An old saying goes, “In the country of the blind, the one-eyed man is king.” I may have brought it up before. It keeps echoing back in my head any time I attend a panel on writing or comics, or these days am on such a panel. Or heck, even when someone comes by our table at a convention and asks for advice.

Now I’m not sure that I feel like a king any more now than I did several years ago, but I’ve begun to consider that the realm of fiction is, was, and continues to be one big land of the blind where even the experts would be lucky to have a single functioning eye. Ask thirty writers what makes good writing and more often than not you’ll get thirty different answers… sometimes very close, sometimes wildly different, but none of them 100% the same. Ask the same thirty writers ten years later what makes good writing, and they may not even have the same answers their younger selves gave. I don’t even have to be speculative there, Alan Moore published a guide in 1985 that not a decade later he was considering the worst sort of uninformed tripe. That’ll make you question whether their vision is any better now than it was then, right?

Is commercial success the way to tell who should be dictating good from bad? Only if you consider Fifty Shades of Grey the best novel ever published in the English language, and E.L. James the pinnacle of the writing craft. Personally, I like to believe there’s more to it than that.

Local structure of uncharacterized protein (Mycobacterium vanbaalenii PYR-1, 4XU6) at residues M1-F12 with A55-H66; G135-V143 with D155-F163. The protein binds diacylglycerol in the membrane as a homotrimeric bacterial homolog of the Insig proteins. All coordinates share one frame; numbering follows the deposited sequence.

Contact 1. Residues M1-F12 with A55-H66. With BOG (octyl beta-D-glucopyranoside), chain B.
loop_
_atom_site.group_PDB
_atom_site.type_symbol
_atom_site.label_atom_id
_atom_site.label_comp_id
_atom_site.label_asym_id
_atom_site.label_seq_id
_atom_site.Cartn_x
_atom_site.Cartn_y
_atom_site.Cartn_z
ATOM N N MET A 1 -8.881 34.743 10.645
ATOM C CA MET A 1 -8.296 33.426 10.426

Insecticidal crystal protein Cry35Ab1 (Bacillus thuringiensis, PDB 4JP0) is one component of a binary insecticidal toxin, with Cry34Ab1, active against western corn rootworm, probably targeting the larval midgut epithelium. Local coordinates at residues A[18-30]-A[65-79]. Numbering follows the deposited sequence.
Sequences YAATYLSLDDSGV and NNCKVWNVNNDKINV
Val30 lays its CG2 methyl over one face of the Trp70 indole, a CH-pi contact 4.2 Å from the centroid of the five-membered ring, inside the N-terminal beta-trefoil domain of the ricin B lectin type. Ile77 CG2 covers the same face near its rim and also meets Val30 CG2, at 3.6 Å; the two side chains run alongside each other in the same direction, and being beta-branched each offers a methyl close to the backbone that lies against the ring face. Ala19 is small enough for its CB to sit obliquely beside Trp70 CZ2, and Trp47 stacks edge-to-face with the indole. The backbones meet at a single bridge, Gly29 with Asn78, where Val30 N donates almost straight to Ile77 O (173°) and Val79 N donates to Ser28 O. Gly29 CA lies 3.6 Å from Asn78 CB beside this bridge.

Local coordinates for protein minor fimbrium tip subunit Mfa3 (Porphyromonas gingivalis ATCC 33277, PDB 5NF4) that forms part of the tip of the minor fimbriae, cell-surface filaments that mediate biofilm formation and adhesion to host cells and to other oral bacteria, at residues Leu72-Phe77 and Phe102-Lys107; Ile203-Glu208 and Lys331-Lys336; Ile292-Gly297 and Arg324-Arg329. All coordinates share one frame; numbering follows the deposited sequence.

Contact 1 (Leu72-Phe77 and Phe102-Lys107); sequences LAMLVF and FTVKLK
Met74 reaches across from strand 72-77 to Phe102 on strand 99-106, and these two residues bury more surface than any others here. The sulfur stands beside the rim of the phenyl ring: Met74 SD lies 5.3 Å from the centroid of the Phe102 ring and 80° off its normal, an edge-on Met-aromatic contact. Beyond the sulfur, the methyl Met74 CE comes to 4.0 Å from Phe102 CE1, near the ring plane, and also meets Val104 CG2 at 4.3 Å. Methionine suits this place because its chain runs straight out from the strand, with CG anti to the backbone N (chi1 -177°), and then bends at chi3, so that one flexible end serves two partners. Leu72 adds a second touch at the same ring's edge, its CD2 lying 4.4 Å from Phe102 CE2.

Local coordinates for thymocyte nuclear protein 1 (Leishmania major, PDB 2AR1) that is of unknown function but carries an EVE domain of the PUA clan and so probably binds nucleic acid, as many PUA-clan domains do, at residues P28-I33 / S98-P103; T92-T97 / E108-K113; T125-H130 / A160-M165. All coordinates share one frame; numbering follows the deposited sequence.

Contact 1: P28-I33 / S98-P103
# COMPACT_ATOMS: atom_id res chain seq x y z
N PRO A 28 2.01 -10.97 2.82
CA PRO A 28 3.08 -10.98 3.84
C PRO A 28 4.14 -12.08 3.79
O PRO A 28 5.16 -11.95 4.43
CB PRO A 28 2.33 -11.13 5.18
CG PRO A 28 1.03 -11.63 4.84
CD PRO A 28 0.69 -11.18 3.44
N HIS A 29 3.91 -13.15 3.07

What about critical acclaim? Well, ask thirty critics whether a given writer is “good” and chances are at least one of them may be completely ambivalent, if not actively hostile. There’s just no security in fiction, no infinitely repeatable formula the way a chemist can be certain combing two parts hydrogen and one part oxygen gets you a water molecule. There are just artists groping their way forwards the best they can, hopefully connecting with an audience groping back the other way, and if someone gropes something sensitive you just have to pray that will be an ultimately rewarding experience.

Does all this mean I see no point in giving or receiving advice on writing? No. Obviously not, or I wouldn’t be part of panels or writing these blogs. It’s a conundrum that seems as contradictory as the advice sometimes is, and like I said I do keep musing on the land of the blind and whether the only partially blind make for good leaders or are just stumbling themselves and their followers towards the pits of related Biblical proverb.

I think what I keep coming back to is another old saying: “You can lead a horse to water, but you can’t make it drink.” I like finding out about, and passing on, certain observations of form and function regarding the art. Here’s what this guy does. Here’s what this girl does. Here’s what I do. Check out all these tools and inspirations. Come on down to the stream of my thoughts, and drink as deeply as you want. Or, having had a look at what I showed you, trot away to find something more palatable to your thirst.

I can’t guarantee, after all, that the water is pure and good — maybe I might just have a higher tolerance for dysentery than you do.